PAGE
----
Many more investors seem to be coming around to the idea that economic growth is quite slow and that central banks have been completely ineffective in their efforts. Risk premiums have mostly gravitated higher this year to compensate for the increased economic uncertainty. However, stock indices (in contrast to many stocks) continue to levitate on the idea that monetary policy will come to the rescue, while most everything else reflects quite the opposite. Importantly, bad news will cease to be risk asset supportive when credit market participants become much more selective or completely reluctant to buy corporate bonds. We think we might be near that point just as Dell and Anheuser-Busch Inbev look to raise enormous sums to finance acquisitions.
The high yield bond market has become quite inexpensive relative to the S&P 500 in 2015. This cheapening process began with the collapse in the prices of oil and other commodities last year, which has taken place, in no small part, due to the rising dollar and slowing economies. This obviously hit the revenue of commodity producers. More broadly, the strong dollar is commonly hitting the revenues of many multi-nationals to the tune of 5-10% and that is adding to concerns and impacting earnings. Of course, few noted the positive effect of the weaker dollar on revenues earlier in the cycle during our QE phase, but now that other nations are conducting the same policy in obscene amounts, making the dollar richer, investors are either up in arms or dismissing the reversal of fortune as insignificant. Debt coverage measures look quite stretched in the resources sectors and their suppliers and problem credits are growing in number. Over time, credit spreads have widened across the board in many industries as downgrades have increased dramatically to the point that makes bond buyers skittish.
As we have said in prior letters, because of the gargantuan pace of issuance in recent years, the corporate bond market will be the center of the storm, much like mortgages were in the last cycle. It makes no sense that one can buy high yield corporate bonds at the more attractive spreads of 2010-11, while the large cap equity barometers are much richer than they were back then. After all, the corporate debt market has been even more important to equities in this cycle than in prior ones because many of the bonds issued have been used to fund the stock buybacks, which were much more impactful than anything the Fed has done.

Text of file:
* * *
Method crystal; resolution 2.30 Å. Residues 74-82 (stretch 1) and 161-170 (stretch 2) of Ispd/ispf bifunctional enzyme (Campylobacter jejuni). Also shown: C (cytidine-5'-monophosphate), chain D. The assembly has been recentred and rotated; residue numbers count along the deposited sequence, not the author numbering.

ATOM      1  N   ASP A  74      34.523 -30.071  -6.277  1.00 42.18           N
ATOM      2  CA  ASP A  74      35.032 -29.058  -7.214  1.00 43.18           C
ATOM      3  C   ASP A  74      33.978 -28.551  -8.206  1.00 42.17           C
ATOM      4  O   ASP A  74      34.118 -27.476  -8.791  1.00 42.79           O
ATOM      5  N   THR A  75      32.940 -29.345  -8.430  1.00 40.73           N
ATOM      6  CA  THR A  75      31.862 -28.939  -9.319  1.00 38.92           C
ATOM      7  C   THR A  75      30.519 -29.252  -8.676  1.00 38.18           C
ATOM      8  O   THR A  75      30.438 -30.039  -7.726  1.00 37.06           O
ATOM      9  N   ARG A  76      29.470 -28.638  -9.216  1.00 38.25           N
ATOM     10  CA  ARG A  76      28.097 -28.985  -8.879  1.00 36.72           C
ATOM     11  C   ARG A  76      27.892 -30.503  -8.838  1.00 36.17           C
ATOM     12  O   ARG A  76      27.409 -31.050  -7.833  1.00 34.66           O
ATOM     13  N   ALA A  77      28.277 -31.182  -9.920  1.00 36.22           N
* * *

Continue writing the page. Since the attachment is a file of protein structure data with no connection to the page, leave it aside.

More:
We have not witnessed cathartic selling in stocks yet in spite of how uncomfortable many felt in recent months. The S&P 500 is still valued at about twice the normal price to revenue ratio or market cap to GDP metric. All judgements on equity exposure must reconcile with the tendency for these measures to mean revert and then some. That could prove quite unsettling for those who decide to bet that somehow, some way that index will become more extremely overvalued. It can happen quickly or slowly, but for analysts like us who use historical valuations as a guide, assuming that a return to rational valuations will not happen is a mathematically uninformed approach and thus quite risky.
Credit markets do lead stock markets. When those with the first claims on corporate cash flows begin to worry as expressed by wider bond credit spreads, even in the face of the perception that the Fed may remain easy, then stockholders must also discount greater risk by lowering share prices. We expect corporate debt to continue to follow the normal cyclical script and cheapen in 2016. We also expect the S&P 500 to cheapen versus credit markets. It is important to remember that the list of stocks down over 20% from their highs is quite high, so the foundation of the equity market is not exactly rock solid. If events follow the familiar pattern of past cycles, those maintaining equity exposures through index-oriented vehicles will lose conviction as the idea that a Fed less likely to raise rates also brings with it the reality that growth must be quite slow and risks increasing.
The views expressed on this blog are the opinions of the authors. This information is not intended as investment advice or to recommend the purchase or sale of securities. More information on Strategic Balance, LLC may be obtained by contacting investor relations.